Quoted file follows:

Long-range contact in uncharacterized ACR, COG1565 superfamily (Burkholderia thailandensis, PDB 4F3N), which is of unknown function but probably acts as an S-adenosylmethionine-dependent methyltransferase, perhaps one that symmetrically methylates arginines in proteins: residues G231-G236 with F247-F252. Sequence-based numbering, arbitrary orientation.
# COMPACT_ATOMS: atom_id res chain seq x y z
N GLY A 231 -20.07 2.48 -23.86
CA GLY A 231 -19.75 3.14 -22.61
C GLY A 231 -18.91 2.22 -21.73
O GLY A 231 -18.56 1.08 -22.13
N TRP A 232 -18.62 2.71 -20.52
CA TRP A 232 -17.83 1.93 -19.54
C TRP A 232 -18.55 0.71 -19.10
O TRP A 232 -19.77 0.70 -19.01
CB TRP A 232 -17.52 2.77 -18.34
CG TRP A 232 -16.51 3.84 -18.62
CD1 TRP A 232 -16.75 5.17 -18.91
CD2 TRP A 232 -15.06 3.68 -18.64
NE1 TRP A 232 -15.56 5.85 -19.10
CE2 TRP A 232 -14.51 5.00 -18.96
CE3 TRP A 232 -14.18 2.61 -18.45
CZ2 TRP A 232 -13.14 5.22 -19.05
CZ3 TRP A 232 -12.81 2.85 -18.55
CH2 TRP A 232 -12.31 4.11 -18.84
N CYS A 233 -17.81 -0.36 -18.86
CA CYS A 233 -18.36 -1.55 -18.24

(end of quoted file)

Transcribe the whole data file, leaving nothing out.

Long-range contact in uncharacterized ACR, COG1565 superfamily (Burkholderia thailandensis, PDB 4F3N), which is of unknown function but probably acts as an S-adenosylmethionine-dependent methyltransferase, perhaps one that symmetrically methylates arginines in proteins: residues G231-G236 with F247-F252. Sequence-based numbering, arbitrary orientation.
# COMPACT_ATOMS: atom_id res chain seq x y z
N GLY A 231 -20.07 2.48 -23.86
CA GLY A 231 -19.75 3.14 -22.61
C GLY A 231 -18.91 2.22 -21.73
O GLY A 231 -18.56 1.08 -22.13
N TRP A 232 -18.62 2.71 -20.52
CA TRP A 232 -17.83 1.93 -19.54
C TRP A 232 -18.55 0.71 -19.10
O TRP A 232 -19.77 0.70 -19.01
CB TRP A 232 -17.52 2.77 -18.34
CG TRP A 232 -16.51 3.84 -18.62
CD1 TRP A 232 -16.75 5.17 -18.91
CD2 TRP A 232 -15.06 3.68 -18.64
NE1 TRP A 232 -15.56 5.85 -19.10
CE2 TRP A 232 -14.51 5.00 -18.96
CE3 TRP A 232 -14.18 2.61 -18.45
CZ2 TRP A 232 -13.14 5.22 -19.05
CZ3 TRP A 232 -12.81 2.85 -18.55
CH2 TRP A 232 -12.31 4.11 -18.84
N CYS A 233 -17.81 -0.36 -18.86
CA CYS A 233 -18.36 -1.55 -18.24